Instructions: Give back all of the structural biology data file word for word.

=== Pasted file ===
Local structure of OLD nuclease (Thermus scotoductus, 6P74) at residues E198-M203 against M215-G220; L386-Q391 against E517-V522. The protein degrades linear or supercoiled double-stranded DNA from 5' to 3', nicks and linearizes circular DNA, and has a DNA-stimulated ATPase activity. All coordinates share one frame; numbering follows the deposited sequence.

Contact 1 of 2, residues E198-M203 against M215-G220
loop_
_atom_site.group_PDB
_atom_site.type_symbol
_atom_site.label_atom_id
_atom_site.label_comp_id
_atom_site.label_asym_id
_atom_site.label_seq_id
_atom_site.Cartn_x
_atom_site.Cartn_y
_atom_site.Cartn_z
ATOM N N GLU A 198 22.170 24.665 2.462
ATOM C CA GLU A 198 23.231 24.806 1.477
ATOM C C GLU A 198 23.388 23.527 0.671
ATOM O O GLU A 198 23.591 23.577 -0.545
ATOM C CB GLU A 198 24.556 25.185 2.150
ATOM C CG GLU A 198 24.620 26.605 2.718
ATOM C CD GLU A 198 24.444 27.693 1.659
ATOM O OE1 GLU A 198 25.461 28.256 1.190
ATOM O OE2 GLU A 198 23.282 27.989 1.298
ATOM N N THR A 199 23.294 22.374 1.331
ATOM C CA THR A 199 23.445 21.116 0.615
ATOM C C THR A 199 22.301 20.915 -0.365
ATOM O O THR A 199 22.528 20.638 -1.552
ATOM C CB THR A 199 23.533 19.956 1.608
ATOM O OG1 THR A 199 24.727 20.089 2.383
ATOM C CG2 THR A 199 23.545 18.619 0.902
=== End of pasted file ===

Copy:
Local structure of OLD nuclease (Thermus scotoductus, 6P74) at residues E198-M203 against M215-G220; L386-Q391 against E517-V522. The protein degrades linear or supercoiled double-stranded DNA from 5' to 3', nicks and linearizes circular DNA, and has a DNA-stimulated ATPase activity. All coordinates share one frame; numbering follows the deposited sequence.

Contact 1 of 2, residues E198-M203 against M215-G220
loop_
_atom_site.group_PDB
_atom_site.type_symbol
_atom_site.label_atom_id
_atom_site.label_comp_id
_atom_site.label_asym_id
_atom_site.label_seq_id
_atom_site.Cartn_x
_atom_site.Cartn_y
_atom_site.Cartn_z
ATOM N N GLU A 198 22.170 24.665 2.462
ATOM C CA GLU A 198 23.231 24.806 1.477
ATOM C C GLU A 198 23.388 23.527 0.671
ATOM O O GLU A 198 23.591 23.577 -0.545
ATOM C CB GLU A 198 24.556 25.185 2.150
ATOM C CG GLU A 198 24.620 26.605 2.718
ATOM C CD GLU A 198 24.444 27.693 1.659
ATOM O OE1 GLU A 198 25.461 28.256 1.190
ATOM O OE2 GLU A 198 23.282 27.989 1.298
ATOM N N THR A 199 23.294 22.374 1.331
ATOM C CA THR A 199 23.445 21.116 0.615
ATOM C C THR A 199 22.301 20.915 -0.365
ATOM O O THR A 199 22.528 20.638 -1.552
ATOM C CB THR A 199 23.533 19.956 1.608
ATOM O OG1 THR A 199 24.727 20.089 2.383
ATOM C CG2 THR A 199 23.545 18.619 0.902